Friday, February 10, 2006

Aristotle's formal and final causes

Aristotle's teleology isn't just an insistence on respecting the final cause: it also sets up relationships between the four causes, e.g. linking the formal and final causes together very closely:
The formal cause constitutes the essence of something whereas the final cause is the purpose of something. For example, Aristotle believed the tongue to be for the purpose of talking. If the tongue was for the purpose of talking (final cause), then it had to be shaped in a certain way, wide and supple so that it might form subtle differences in sound (formal cause). In this way the purpose of the tongue for speaking dovetails with the structural way it might be brought about (P.A. 660a 27-32).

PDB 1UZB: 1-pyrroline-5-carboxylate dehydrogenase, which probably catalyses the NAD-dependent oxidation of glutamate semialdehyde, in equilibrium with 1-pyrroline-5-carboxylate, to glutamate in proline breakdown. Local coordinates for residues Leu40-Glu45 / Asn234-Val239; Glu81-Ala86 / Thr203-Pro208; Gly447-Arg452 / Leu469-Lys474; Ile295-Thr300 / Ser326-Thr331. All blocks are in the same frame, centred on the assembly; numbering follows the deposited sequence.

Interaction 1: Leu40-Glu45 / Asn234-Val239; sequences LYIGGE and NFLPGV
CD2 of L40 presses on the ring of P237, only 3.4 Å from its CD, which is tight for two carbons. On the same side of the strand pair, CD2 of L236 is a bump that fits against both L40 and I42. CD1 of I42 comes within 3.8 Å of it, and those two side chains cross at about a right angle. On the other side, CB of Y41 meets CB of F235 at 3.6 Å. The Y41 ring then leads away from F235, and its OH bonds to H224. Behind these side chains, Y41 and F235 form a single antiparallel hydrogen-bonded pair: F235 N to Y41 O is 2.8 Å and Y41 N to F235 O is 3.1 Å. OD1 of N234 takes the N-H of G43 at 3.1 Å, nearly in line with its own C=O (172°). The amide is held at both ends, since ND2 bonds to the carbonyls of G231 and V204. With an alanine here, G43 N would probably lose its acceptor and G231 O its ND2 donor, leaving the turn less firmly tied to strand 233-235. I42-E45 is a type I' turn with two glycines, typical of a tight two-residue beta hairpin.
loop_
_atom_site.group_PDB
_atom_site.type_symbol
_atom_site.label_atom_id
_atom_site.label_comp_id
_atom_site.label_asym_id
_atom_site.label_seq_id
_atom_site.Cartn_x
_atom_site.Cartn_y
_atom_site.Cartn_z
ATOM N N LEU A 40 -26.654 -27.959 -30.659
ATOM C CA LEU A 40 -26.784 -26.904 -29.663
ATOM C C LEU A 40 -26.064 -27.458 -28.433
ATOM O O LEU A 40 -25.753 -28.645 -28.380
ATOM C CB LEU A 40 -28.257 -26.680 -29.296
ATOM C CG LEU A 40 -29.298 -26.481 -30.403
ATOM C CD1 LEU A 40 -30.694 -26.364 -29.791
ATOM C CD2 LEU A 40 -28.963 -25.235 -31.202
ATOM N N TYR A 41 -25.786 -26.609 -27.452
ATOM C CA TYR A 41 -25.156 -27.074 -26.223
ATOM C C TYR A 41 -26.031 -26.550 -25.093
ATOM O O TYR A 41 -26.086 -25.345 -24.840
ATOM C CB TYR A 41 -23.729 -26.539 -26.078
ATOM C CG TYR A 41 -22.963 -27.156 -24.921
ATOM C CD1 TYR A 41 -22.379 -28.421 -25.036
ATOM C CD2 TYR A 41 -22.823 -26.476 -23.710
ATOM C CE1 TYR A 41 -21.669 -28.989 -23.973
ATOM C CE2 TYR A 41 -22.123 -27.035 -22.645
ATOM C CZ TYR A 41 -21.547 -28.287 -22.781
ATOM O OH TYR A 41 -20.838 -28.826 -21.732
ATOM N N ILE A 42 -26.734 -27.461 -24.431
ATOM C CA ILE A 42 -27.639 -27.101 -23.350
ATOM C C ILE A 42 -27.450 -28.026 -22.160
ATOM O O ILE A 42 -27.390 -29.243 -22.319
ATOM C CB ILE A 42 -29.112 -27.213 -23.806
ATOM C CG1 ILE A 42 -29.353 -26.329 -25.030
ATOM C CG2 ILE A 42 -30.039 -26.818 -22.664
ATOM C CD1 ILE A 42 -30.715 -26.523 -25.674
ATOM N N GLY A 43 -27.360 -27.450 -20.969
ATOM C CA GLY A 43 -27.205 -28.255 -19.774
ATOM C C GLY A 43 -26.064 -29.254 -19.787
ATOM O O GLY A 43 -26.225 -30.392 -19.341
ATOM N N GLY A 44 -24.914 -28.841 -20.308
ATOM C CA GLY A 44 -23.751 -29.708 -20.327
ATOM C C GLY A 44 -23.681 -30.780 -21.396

[From the Internet Encyclopedia of Philosophy.]

This view of that-for-the-sake-of-which sets up an undying enmity between teleology and nominalism. Without essences--or real kinds in modern speak--there is no purposefulness.

This is going to be turned into an observation on natural law soon, perhaps after happy hour.


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